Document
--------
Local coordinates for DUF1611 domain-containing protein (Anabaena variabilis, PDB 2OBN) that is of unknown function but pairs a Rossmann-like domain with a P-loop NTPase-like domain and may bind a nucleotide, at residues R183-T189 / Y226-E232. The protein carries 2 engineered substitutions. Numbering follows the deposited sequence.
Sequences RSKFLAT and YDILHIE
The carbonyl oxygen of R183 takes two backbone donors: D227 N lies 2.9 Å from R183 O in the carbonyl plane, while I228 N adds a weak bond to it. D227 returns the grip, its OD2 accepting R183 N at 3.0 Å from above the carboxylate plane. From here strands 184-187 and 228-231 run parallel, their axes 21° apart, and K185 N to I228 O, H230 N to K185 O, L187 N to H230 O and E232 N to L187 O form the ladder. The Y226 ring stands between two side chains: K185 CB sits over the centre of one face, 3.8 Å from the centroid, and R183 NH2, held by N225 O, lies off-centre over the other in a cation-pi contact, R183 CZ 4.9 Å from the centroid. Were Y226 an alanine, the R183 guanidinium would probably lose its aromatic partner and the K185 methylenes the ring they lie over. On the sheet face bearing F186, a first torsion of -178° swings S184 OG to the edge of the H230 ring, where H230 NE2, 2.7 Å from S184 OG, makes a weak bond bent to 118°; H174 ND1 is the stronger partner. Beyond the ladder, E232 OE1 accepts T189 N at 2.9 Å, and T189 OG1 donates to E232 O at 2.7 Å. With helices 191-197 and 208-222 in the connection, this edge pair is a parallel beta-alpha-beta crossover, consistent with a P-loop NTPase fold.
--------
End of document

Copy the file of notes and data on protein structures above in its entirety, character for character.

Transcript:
Local coordinates for DUF1611 domain-containing protein (Anabaena variabilis, PDB 2OBN) that is of unknown function but pairs a Rossmann-like domain with a P-loop NTPase-like domain and may bind a nucleotide, at residues R183-T189 / Y226-E232. The protein carries 2 engineered substitutions. Numbering follows the deposited sequence.
Sequences RSKFLAT and YDILHIE
The carbonyl oxygen of R183 takes two backbone donors: D227 N lies 2.9 Å from R183 O in the carbonyl plane, while I228 N adds a weak bond to it. D227 returns the grip, its OD2 accepting R183 N at 3.0 Å from above the carboxylate plane. From here strands 184-187 and 228-231 run parallel, their axes 21° apart, and K185 N to I228 O, H230 N to K185 O, L187 N to H230 O and E232 N to L187 O form the ladder. The Y226 ring stands between two side chains: K185 CB sits over the centre of one face, 3.8 Å from the centroid, and R183 NH2, held by N225 O, lies off-centre over the other in a cation-pi contact, R183 CZ 4.9 Å from the centroid. Were Y226 an alanine, the R183 guanidinium would probably lose its aromatic partner and the K185 methylenes the ring they lie over. On the sheet face bearing F186, a first torsion of -178° swings S184 OG to the edge of the H230 ring, where H230 NE2, 2.7 Å from S184 OG, makes a weak bond bent to 118°; H174 ND1 is the stronger partner. Beyond the ladder, E232 OE1 accepts T189 N at 2.9 Å, and T189 OG1 donates to E232 O at 2.7 Å. With helices 191-197 and 208-222 in the connection, this edge pair is a parallel beta-alpha-beta crossover, consistent with a P-loop NTPase fold.